Am considering adding (aka ugali? sic), but, without something to definitively link the two words, I'm reluctant to do that. Steve Pastor (talk) 17:40, 15 December 2009 (UTC)

porridge ol-oshoró. Maa (Maasai) Dictionary. Doris L. Payne & Leonard Ole-Kotikash. [22] And there you have the Maa word for porridge. Steve Pastor (talk) 18:06, 15 December 2009 (UTC)

Warriors? Please![edit]

There are only about 2000 lions left in Kenya and at the rate the Maasai warriors kill them, the lions in Kenya will be gone within two years.

Replacing 'warriors' with 'hunters'. Maasai are not professional 'warriors', nor are they at war with any other people. Those Maasai finding and killing lions, are hunters. Centrepull (talk) 06:20, 17 May 2010 (UTC)

Before you make any such edits, you might want to consult the Maa/English dictionary. Steve Pastor (talk) 20:14, 17 May 2010 (UTC)

i watched the source for the "two years" info, it relates that the Maasai/lion animosity is mostly due to recent drought-related scarcity. I don't believe the maasai regularly kill lions at this rate, but the entry seems to suggest that. thoughts? Theinterior (talk) 05:30, 31 May 2010 (UTC)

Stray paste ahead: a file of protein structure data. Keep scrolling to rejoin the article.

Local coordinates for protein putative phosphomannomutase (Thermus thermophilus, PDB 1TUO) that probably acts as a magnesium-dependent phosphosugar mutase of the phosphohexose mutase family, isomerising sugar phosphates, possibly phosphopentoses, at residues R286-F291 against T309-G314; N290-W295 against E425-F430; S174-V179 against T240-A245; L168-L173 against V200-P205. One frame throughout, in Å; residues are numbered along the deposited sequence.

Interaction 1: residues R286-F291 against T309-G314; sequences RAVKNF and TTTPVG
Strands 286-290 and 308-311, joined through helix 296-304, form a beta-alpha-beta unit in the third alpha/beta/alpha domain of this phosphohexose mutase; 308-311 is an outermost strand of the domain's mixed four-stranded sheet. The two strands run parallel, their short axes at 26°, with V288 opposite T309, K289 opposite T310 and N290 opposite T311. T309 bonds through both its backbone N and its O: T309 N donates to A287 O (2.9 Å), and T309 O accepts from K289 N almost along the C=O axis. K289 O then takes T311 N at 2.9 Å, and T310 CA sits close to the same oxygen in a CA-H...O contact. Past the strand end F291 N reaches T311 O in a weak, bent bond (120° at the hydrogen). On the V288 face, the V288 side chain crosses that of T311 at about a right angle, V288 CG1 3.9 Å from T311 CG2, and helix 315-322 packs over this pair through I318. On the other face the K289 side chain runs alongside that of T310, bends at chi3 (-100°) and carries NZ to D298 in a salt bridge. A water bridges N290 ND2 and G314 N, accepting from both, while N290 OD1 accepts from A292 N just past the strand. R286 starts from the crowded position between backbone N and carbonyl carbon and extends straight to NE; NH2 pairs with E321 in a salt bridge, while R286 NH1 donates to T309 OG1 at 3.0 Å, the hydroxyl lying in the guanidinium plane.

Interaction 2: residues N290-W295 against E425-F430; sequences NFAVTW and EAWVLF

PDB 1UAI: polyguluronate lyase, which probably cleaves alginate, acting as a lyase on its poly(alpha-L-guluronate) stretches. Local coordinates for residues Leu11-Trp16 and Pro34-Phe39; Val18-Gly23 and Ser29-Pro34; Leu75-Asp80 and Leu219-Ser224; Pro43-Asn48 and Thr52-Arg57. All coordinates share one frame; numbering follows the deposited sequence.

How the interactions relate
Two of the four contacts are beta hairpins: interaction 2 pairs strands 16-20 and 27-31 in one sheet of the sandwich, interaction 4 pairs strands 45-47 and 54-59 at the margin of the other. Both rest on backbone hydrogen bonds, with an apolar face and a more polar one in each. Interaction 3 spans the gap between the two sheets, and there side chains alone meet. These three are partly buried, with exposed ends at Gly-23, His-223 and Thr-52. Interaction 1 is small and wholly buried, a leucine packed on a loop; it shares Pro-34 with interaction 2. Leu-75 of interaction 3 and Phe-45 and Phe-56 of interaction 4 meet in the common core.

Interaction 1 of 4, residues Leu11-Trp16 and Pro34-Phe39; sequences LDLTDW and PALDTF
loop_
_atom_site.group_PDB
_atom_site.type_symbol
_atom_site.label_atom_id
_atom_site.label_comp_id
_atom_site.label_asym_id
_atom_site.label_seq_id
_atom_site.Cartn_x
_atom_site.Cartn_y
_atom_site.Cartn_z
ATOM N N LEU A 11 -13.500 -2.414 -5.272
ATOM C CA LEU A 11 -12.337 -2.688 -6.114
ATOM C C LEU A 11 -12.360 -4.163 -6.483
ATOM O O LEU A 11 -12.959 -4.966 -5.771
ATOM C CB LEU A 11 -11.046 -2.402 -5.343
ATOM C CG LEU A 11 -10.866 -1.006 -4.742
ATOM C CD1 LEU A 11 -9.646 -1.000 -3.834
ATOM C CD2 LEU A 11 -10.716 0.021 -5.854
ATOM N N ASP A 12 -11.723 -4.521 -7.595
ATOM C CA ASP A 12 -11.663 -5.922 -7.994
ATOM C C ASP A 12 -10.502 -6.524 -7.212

From my experience in rural Kenya, including lengthy talks with some Maasai warriors, the practice of killing a lion by oneself is a traditional and essential part of the process to become an official warrior. The sentence in question does come across as extremely subjective though, perhaps it could be reworded? Aidanpaige (talk) 13:51, 2 July 2010 (UTC)

Recently returned from living & filming with Maasai community in the Olepolos (Ngong) region. Lions are vary rarely hunted by Maasai today - they are very aware of their falling numbers.- However lions were rarely hunted by an individual. The hunter (warrior) accredited with killing the lion is the warrior who first spears the creature (and ritualistically then touches it's tail whilst still alive). This Moran then earns the right to wear the lions maine around his neck at ceremonies.Alexgater (talk) 15:55, 16 January 2011 (UTC)